Why Severe Droughts Could Actually Make Your Hamburgers Cheaper This Summer

Why Severe Droughts Could Actually Make Your Hamburgers Cheaper This Summer
Why Severe Droughts Could Actually Make Your Hamburgers Cheaper This Summer

When this seemingly never-ending winter finally gives way to warmer weather, here’s one more thing to look forward to: beef is likely to be cheaper for summer grilling.

Cattle futures have been sliding as market watchers expect a landslide of meat in the coming months. Severe drought is parching the U.S. Plains, and ranchers have had no choice but to send their animals to yards where they’re fattened up for market with grains. That speeds up the growing process and means the animals will go to market earlier than usual.

“It’s a shockingly weak market,” said Dennis Smith, a senior account executive at Archer Financial Services Inc. in Chicago. Traders can expect “a bulge in production that’s going to happen in the second and third quarter,” he said.

Extreme and exceptional drought has spread across Texas, Oklahoma, Kansas and Colorado, according to the U.S. Drought Monitor in Lincoln, Nebraska. It’s been that way for around six months, and doesn’t show signs of improving.

Amid the dryness, farmers placed 1.82 million cattle in feedlots in February, up 7.3 percent from the prior year, according to a U.S. Department of Agriculture report released March 23. Placements in previous months were also higher, including a notable 14 percent jump in November.

Cattle futures for June delivery on the Chicago Mercantile Exchange have dropped about 7 percent this year and reached a one-year low of 97.075 cents a pound on April 4.

Heated rhetoric around the brewing trade fight between the U.S. and China has also pushed down futures recently, even though the Asian country is not a destination for much American beef, Smith said.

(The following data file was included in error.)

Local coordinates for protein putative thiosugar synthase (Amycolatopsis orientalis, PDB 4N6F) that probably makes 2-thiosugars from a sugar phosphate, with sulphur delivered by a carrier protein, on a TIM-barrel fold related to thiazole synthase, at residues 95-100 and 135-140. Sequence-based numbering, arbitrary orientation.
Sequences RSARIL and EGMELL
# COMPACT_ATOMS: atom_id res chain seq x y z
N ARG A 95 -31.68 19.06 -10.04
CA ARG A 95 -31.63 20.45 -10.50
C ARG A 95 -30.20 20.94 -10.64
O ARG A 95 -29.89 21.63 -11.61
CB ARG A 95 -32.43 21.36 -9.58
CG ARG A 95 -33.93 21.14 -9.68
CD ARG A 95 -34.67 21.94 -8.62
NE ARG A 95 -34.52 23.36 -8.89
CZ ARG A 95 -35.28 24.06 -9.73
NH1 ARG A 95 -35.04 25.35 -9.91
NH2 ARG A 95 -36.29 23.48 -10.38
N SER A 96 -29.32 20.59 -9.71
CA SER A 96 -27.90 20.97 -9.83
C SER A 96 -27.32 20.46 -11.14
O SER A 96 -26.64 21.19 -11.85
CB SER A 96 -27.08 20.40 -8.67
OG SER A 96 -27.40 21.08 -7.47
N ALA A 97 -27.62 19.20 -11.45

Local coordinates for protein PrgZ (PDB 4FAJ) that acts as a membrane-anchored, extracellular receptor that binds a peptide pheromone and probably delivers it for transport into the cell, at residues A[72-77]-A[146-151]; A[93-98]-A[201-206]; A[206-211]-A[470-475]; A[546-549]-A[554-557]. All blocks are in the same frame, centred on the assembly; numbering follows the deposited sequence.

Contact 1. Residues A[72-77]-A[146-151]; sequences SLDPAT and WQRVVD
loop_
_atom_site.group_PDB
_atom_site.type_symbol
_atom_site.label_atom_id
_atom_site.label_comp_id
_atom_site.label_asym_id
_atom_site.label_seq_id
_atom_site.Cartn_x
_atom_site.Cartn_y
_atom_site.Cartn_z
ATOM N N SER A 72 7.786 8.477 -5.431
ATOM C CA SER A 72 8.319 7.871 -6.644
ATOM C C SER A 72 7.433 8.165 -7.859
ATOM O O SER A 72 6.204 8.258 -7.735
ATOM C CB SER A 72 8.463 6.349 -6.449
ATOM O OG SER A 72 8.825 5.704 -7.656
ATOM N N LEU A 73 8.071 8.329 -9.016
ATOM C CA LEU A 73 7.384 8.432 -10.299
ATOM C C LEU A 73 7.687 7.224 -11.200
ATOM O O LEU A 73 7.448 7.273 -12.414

Fund Bets

Hedge funds are signaling there’s little hope for a rebound.

In the week ended April 9, speculators cut their cattle net-long position by 26 percent to 27,255 futures and options, according to U.S. Commodity Futures Trading Commission data released Friday. That’s the lowest since October 2016. The figure measures the difference between bets on a price increase and wagers on a decline. The move came as total short holdings jumped to the highest in almost five years.

Retail-beef prices tend to lag behind the futures market. In the second quarter, cattle prices will probably be about 20 percent lower than last year, while retail beef will be down about 9 percent, according to Manchester, New Hampshire-based Steiner Consulting Group, an economic and commodity-trading adviser.

Still, lower prices may not last long if they entice more buying. Global demand for beef is still strong, the U.S. economy is humming along, and consumer satisfaction is high, said Altin Kalo, an analyst at Steiner Consulting.

“All that points to how confident the consumer feels and how willing people are to part with their dollars and spend money on a premium protein, like beef,” Kalo said.

 

Time

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